Gardeners frequently use a range of commercial inputs. All twenty-two nakotigiw purchase commercial vegetable seed for their market gardens. In interviews, they specifically mentioned purchasing tomato, cabbage, and bitter eggplant seed. Except for traditional crops such as bitter eggplant, the seed typically originates in France or Holland. Respondents uniformly reported that they buy seed at distribution sites in the capital where vendors (street-side table merchants and storefront operators) tend to specialize in hardware and agricultural supplies. In fact, there are several shops in the area catering specifically to market gardeners. These shops supply both the fully commercial market gardening operations that exist within the city itself, as well as rural market gardeners such as those in Niamakoroni. Several of Niamakoroni's gardeners stated that they purchase seed from tubabu boutiques (European-style stores) in the Dibida area. Expatriates, including some French businessmen, run many of the specialized garden supplies operations.

In addition to purchasing vegetable seed and seedlings, Niamakoroni's nakotigiw also regularly purchase orchard stock. All nineteen male nakotigiw reported that they purchase orchard stock, banana plantings, citrus seedlings or citrus grafting stock. The Badala market along the Niger River was their main source. They also mentioned obtaining items such as banana sprouts, orange tree seedlings, and tangelo grafts from the Badala vendors. Some of the male nakotigiw noted that they also obtained such items from nakotigiw in neighbouring communities where longer-established orchards exist. The three women nakotigiw had not planted any citrus trees in their plots and the bananas that they were cultivating had been obtained locally.

All 19 male nakotigiw said that they purchase chemical fertilizer for their plots. Fourteen also stated that they purchase animal manure (mainly chicken - she nogo).A few male nakotigiw also purchase chemical pesticides from time to time. The gardeners are usually unaware of the health risks of these materials and thus fail to protect themselves.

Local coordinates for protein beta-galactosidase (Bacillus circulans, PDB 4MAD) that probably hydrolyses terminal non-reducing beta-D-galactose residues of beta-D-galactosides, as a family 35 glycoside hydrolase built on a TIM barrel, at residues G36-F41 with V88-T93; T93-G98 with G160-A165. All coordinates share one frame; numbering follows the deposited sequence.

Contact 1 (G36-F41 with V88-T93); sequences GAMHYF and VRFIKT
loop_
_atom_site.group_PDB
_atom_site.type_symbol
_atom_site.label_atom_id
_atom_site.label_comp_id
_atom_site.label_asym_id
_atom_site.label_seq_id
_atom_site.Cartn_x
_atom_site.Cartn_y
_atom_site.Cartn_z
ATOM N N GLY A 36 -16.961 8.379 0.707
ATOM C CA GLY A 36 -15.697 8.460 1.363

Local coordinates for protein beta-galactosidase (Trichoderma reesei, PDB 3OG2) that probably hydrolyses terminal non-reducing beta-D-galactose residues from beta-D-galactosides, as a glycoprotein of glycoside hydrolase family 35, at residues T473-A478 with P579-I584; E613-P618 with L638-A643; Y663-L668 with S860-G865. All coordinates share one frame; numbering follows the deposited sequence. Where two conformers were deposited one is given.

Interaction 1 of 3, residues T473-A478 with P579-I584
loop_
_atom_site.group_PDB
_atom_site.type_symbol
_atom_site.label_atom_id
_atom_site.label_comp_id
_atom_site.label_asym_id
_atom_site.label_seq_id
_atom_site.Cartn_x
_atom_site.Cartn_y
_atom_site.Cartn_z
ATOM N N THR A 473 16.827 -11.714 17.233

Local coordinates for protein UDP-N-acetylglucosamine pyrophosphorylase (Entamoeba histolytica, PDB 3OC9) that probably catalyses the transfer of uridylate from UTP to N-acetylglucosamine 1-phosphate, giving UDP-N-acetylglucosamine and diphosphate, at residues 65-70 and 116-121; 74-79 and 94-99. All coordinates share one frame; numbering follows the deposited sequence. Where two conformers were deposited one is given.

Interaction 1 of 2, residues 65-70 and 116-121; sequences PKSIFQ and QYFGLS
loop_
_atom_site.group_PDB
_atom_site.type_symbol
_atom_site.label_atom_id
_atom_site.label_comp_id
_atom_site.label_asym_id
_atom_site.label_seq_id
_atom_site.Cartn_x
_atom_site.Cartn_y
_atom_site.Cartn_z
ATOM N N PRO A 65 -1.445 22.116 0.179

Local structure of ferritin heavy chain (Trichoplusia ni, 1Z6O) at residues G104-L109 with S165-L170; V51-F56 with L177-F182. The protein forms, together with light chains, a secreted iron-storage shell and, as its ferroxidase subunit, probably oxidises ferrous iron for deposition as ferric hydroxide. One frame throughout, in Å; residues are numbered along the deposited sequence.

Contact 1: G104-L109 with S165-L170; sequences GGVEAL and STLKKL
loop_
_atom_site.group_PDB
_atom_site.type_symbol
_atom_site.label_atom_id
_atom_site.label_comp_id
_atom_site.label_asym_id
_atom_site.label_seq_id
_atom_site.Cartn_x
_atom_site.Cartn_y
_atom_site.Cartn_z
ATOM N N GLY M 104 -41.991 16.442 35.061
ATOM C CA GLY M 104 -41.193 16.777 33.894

Gardeners were unanimous when asked about their production goals. All twenty-two nakotigiw indicated that they viewed their horticultural activities as a way to earn income. They noted that all of the produce from their gardens is destined for sale. Indeed, garden produce only very rarely appeared in the local diet and, when it did, it was either damaged or deteriorating. The bulk of the produce from Niamakoroni's gardens was directed to Bamako's markets. The produce was typically brought to a suburban site where urban market traders - mostly young women - purchased it from gardeners or their helpers. There was always a stable cohort of buyers at these markets and, on some occasions, these buyers even travelled directly to the gardens to secure produce, which indicates the strong demand in the capital city.

In order to get a sense of the potential income levels from market gardening, a series of crop value estimates were made based on a systematic count of the number and assessment of the reproductive status of fruit plantings in each garden. The gross value of certain crops could be estimated by knowing how many productive trees there were, how much fruit a tree could yield in a year, and average sale prices. This analysis showed that the total value of the banana crop alone across all gardens during 1993–1994 was approximately US$35,000. The individual with the largest number of banana plantings (736) could have taken in approximately US$4,400 from this crop alone. The individual with the fewest banana plantings (36) could have earned US$216. The projected value of the total papaya crop for the year was approximately US$9,500. The individual with the most mature plantings (76) could have taken in about US$1,600 from this crop, whereas the individual with the fewest mature plantings (4) could have earned US$85.

These examples indicate that potential incomes from market gardening are relatively high for Mali, which has a very low per capita income (US$260 in the early 1990s, Imperato 1996). Based on proceeds from these two crops alone, if shared equally among all 184 Niamakoroni residents, the gross per capita income would be approximately US$244, or nearly the national average. However, figures are based on gross value and not net income. Furthermore, income generated through gardening is most definitely not distributed uniformly in the community. Rather, because the vast majority of garden leaders are married men, they are the primary benefactors of this relatively lucrative livelihood diversification strategy (Wooten 1997, n.d.).

Contrasting Views on the Development of Commercial Horticulture